The King’s Spring

The Byblos archaeological site[]

  • Ain el-Malik or King’s Spring, about 20 m deep, is a large cavity accessible by spiral stairs. Once it supplied the city with water. According to ’s version of the Egyptian, the king’s servants met on the stairs of the spring and took her to the royal palace, where she found the body of her husband embedded in one of the palace pillars.
The L-shaped Temple
  • The L-shaped Temple was erected about 2700 BC.
The Temple of the Obelisks
  • The Temple of the Obelisks, originally built in 1600-1200 BC on top of the “L-shaped temple,” was moved by archaeologists to its present location. The many small obelisks found in this temple were used as religious offerings. The sanctuary contained a large number of human figurines made of bronze covered with gold leaf, which are now displayed in the.
  • The necropolis dates back to the second millennium BC and contains tombs of the Byblos kings, including King.

Other historic buildings[]

  • Byblos Wax Museum

Main article:

The Byblos Wax Museum displays wax statues of characters whose dates of origin range from times to current days.

  • Byblos Fossil Museum

Main article:

The Byblos Fossil Museum has a collection of fossilized fish, sharks, eel, flying fish, and other marine life, some of which are millions of years old.

Crusader Fort
  • Medieval city wall

The old medieval part of Byblos is surrounded by walls running about 270m from east to west and 200m from north to south.

  • Byblos Castle

Main article:

Byblos Castle was built by the Crusaders in the 12th century. It is located in the archaeological site near the port.

  • St John the Baptist Church

Work on the church started during the Crusades in 1116. It was considered a cathedral and was partially destroyed during an earthquake in 1176 AD. When Islamic forces captured the city, it was transformed into a set of stables. It was later given to the Maronites as a gift by Prince of Lebanon in the mid-1700s, after they aided him in capturing the city.

Sultan Abdul Majid mosque in Byblos, Lebanon
  • Sultan Abdul Majid Mosque

The old mosque by the Castle dates back to Mamlouk times in mid 1600, and adopted the name of Sultan Abdul Majid after he renovated it.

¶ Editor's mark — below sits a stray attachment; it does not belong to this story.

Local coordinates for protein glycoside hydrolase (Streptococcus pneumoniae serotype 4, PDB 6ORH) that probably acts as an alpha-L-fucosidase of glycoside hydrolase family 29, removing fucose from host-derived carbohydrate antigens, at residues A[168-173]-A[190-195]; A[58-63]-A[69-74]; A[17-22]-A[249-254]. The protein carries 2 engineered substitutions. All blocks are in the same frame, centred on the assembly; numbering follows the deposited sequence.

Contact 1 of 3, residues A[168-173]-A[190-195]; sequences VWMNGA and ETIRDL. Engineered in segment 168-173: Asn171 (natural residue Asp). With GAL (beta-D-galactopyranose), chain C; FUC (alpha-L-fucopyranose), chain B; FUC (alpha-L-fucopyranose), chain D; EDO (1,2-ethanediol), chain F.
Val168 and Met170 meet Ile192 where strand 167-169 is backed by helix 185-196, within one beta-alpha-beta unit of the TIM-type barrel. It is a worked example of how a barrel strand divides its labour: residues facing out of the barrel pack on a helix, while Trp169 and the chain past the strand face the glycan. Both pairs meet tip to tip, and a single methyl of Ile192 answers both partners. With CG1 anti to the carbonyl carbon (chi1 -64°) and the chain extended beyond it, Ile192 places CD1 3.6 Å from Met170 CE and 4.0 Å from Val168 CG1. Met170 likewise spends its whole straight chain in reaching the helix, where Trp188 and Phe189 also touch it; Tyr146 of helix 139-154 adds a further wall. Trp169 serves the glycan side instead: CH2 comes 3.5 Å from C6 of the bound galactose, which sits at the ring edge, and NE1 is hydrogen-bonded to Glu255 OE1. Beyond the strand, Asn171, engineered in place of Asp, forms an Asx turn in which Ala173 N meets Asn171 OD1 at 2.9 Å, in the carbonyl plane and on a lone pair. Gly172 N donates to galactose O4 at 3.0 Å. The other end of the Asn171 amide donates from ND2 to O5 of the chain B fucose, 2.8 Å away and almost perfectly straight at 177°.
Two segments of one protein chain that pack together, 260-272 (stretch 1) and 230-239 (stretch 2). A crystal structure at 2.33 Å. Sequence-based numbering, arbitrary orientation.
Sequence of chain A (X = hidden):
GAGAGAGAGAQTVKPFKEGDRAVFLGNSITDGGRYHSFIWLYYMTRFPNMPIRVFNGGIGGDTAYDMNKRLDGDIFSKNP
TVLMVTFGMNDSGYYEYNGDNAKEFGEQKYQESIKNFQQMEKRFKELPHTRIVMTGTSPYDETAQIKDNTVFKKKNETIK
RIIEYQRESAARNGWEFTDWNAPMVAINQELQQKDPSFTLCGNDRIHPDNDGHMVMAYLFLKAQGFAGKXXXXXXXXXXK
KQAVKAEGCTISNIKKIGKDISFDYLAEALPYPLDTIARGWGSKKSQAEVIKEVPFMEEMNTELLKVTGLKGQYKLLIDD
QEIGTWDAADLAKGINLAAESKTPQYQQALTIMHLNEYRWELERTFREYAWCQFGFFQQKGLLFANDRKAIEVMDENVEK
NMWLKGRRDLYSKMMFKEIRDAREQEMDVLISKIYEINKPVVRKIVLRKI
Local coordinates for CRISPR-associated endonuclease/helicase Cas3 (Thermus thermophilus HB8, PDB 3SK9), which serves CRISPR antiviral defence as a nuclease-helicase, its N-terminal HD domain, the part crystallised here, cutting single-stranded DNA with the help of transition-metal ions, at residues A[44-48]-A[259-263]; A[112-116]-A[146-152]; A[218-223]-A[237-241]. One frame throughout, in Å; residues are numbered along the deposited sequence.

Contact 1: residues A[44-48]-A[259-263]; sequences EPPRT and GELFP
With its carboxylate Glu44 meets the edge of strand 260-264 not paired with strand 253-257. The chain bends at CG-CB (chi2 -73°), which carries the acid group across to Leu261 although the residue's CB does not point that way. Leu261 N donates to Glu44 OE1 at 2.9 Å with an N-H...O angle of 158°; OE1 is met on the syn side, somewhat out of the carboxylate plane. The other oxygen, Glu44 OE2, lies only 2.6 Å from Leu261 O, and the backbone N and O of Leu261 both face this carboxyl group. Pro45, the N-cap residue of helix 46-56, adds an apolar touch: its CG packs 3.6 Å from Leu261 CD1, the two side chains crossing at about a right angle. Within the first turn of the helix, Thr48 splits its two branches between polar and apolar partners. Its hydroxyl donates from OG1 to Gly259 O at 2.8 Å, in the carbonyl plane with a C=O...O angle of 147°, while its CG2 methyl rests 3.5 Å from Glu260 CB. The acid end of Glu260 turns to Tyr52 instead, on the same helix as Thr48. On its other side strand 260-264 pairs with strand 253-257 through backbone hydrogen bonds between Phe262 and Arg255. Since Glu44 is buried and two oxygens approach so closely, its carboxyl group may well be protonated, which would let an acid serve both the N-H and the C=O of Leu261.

• Historic Quarter and Souks

In the southeast section of the historic city, near the entrance of the archaeological site, is an old market where tourists can shop for souvenirs and antiques, or simply stroll along the old cobblestone streets and enjoy the architecture.

  • Byblos International Festival

Main article:

This summer music festival is an annual event that takes place in the historic quarter.

Bibliography[]

  • Nina Jidéjian, Byblos through the ages, Dar al Machreq, Beirut, 1968
  • , Je m'appelle Byblos, H & D, Paris, 2005 ( )

International relations[]

See also:

Twin towns – sister cities[]

Byblos is with:

See also[]

References[]

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  8. Yechezkel (Ezekiel) 27:9
  9. Brake, Donald L. (2008). A visual history of the English Bible: the tumultuous tale of the world's bestselling book. Grand Rapids, MI: Baker Books. p. 29.  . 
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  13. ^ Watson E. Mills; Roger Aubrey Bullard (1990).. Mercer University Press. pp. 124–.  . Retrieved 8 July 2011. 
  14. ^ Moore, A.M.T. (1978).. Oxford University, Unpublished Ph.D. Thesis. pp. 329–339. 
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  17. Vallois, H.V., Note sur les ossements humains de la nécropole énéolithique de Byblos (avec 2 planches). Bulletin du musée de Beyrouth. Tome I, 1937. Beyrouth, in 4° br., 1 f.n.c., 104 pages, 7 planches hors-texte.
  18. Chehab, Emir M., Tombes des chefs d'époque énéolithique trouvés à Byblos, Bulletin du Musée de Beyrouth. Tome IX, 1949–1950, Beyrouth, in-4° br., 117 pages et 9 pages de texte arabe, 14 planches hors-texte et 1 carte dépliante.
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  21. Van Liere, W. and Contenson, Henri de, "Holocene Environment and Early Settlement in the Levant", Annales archéologiques de Syrie, volume 14, pp. 125–128, 1964.
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  23. Dunand, Maurice., Rapport préliminaire sure les fouilles de Byblos en 1948, 1949, BULLETIN DU MUSEE DE BEYROUTH. Tome IX, 1949–1950, Beyrouth, in-4° br., 117 pages et 9 pages de texte arabe, 14 planches hors-texte et 1 carte dépliante.
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  27. Dunand, Maurice., Rapport préliminaire sure les fouilles de Byblos en 1954, 1955, Bulletin du musée de Beyrouth. Tome XIII, 1956, Beyrouth, in-4° br., 95 pages, 3 figures ou plans, 28 planches hors-texte dont 2 transcriptions de texte.
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Further reading[]

  • Aubet, Maria Eugenia. The Phoenicians and the West: Politics, Colonies and Trade. 2d ed. Translated by Mary Turton. Cambridge, UK: Cambridge University Press, 2001.
  • Baumgarten, Albert I., and Philo. The Phoenician History of Philo of Byblos: A Commentary. Leiden: E. J. Brill, 1981.
  • Elayi, Josette, and A. G. Elayi. A Monetary and Political History of the Phoenician City of Byblos: In the Fifth and Fourth Centuries B.C.E. Winona Lake, IN: Eisenbrauns, 2014.
  • Kaufman, Asher S. Reviving Phoenicia: In Search of Identity In Lebanon. London: I.B. Tauris, 2004.
  • Moscati, Sabatino. The World of the Phoenicians. London: Phoenix Giant, 1999.
  • Nibbi, Alessandra. Ancient Byblos Reconsidered. Oxford: DE Publications, 1985.

External links[]